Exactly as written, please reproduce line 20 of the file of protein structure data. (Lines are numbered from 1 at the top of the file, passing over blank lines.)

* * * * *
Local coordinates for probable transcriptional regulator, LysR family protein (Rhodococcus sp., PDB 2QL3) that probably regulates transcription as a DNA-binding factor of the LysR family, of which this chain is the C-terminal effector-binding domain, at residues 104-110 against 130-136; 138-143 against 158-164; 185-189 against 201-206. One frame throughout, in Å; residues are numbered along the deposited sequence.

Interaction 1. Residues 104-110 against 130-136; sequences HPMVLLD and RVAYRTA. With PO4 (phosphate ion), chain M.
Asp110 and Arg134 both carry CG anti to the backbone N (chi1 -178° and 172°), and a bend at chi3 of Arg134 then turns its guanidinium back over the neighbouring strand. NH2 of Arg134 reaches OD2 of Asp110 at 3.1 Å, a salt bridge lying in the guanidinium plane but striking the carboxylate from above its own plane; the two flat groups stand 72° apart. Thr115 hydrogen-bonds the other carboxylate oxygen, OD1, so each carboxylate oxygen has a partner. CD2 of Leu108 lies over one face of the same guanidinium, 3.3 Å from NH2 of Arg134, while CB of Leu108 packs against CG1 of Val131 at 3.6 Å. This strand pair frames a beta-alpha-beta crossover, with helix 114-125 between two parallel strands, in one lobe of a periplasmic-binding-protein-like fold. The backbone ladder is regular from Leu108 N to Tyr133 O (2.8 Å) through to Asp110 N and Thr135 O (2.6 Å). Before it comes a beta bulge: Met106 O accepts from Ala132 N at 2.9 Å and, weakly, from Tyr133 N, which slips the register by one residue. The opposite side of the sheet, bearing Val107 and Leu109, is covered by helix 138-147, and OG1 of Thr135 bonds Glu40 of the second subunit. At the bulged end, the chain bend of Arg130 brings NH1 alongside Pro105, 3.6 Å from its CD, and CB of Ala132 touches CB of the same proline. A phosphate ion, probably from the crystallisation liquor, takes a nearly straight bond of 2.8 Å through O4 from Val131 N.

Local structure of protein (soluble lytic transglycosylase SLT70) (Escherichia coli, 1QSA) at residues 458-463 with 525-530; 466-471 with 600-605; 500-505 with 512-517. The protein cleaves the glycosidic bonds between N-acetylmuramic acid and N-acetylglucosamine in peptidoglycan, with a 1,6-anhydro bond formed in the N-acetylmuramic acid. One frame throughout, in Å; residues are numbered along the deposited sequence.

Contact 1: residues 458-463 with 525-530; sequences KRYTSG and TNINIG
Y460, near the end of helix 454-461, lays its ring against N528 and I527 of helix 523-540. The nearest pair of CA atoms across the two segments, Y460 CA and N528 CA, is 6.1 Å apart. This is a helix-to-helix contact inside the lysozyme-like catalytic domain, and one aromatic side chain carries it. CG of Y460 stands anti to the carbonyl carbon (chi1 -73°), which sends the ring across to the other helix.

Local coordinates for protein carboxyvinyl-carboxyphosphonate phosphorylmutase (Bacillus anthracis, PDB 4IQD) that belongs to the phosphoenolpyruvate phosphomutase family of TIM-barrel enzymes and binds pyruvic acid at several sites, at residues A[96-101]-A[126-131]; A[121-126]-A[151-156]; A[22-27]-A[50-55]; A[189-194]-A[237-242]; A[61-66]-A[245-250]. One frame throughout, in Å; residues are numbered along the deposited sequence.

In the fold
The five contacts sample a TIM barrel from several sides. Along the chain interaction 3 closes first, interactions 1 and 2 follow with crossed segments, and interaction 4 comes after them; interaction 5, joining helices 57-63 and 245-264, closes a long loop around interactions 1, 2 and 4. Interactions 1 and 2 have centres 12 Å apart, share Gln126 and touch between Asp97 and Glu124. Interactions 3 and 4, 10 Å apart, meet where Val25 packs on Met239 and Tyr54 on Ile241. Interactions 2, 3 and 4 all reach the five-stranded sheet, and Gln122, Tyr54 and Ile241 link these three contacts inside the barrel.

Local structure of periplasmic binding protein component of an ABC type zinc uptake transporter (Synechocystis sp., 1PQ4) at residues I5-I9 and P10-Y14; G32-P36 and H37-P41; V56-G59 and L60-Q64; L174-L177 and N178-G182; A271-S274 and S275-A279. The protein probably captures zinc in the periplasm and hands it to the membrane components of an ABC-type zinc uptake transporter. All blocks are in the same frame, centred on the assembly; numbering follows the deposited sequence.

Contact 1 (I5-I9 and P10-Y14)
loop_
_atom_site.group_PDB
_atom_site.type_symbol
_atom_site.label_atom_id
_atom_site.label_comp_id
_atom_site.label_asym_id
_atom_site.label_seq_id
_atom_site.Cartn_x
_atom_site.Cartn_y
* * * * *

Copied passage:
_atom_site.Cartn_y